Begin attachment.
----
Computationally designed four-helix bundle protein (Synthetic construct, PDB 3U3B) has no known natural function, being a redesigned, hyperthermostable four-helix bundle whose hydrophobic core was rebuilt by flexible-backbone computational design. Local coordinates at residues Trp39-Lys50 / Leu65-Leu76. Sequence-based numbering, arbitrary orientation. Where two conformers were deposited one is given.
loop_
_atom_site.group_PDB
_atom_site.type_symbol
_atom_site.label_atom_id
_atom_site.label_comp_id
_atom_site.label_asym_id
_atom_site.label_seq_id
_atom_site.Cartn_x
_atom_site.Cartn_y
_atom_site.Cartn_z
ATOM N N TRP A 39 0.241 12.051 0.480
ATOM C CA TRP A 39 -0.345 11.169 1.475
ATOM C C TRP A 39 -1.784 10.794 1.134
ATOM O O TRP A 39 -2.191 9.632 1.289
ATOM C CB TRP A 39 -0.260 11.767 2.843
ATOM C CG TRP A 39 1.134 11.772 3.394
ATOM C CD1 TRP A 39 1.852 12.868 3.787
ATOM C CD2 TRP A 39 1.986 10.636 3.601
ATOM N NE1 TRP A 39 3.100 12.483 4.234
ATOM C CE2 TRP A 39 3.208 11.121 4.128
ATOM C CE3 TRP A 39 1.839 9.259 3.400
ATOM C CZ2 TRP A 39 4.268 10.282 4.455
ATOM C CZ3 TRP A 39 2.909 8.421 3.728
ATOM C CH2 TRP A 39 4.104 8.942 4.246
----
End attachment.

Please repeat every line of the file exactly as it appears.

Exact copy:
Computationally designed four-helix bundle protein (Synthetic construct, PDB 3U3B) has no known natural function, being a redesigned, hyperthermostable four-helix bundle whose hydrophobic core was rebuilt by flexible-backbone computational design. Local coordinates at residues Trp39-Lys50 / Leu65-Leu76. Sequence-based numbering, arbitrary orientation. Where two conformers were deposited one is given.
loop_
_atom_site.group_PDB
_atom_site.type_symbol
_atom_site.label_atom_id
_atom_site.label_comp_id
_atom_site.label_asym_id
_atom_site.label_seq_id
_atom_site.Cartn_x
_atom_site.Cartn_y
_atom_site.Cartn_z
ATOM N N TRP A 39 0.241 12.051 0.480
ATOM C CA TRP A 39 -0.345 11.169 1.475
ATOM C C TRP A 39 -1.784 10.794 1.134
ATOM O O TRP A 39 -2.191 9.632 1.289
ATOM C CB TRP A 39 -0.260 11.767 2.843
ATOM C CG TRP A 39 1.134 11.772 3.394
ATOM C CD1 TRP A 39 1.852 12.868 3.787
ATOM C CD2 TRP A 39 1.986 10.636 3.601
ATOM N NE1 TRP A 39 3.100 12.483 4.234
ATOM C CE2 TRP A 39 3.208 11.121 4.128
ATOM C CE3 TRP A 39 1.839 9.259 3.400
ATOM C CZ2 TRP A 39 4.268 10.282 4.455
ATOM C CZ3 TRP A 39 2.909 8.421 3.728
ATOM C CH2 TRP A 39 4.104 8.942 4.246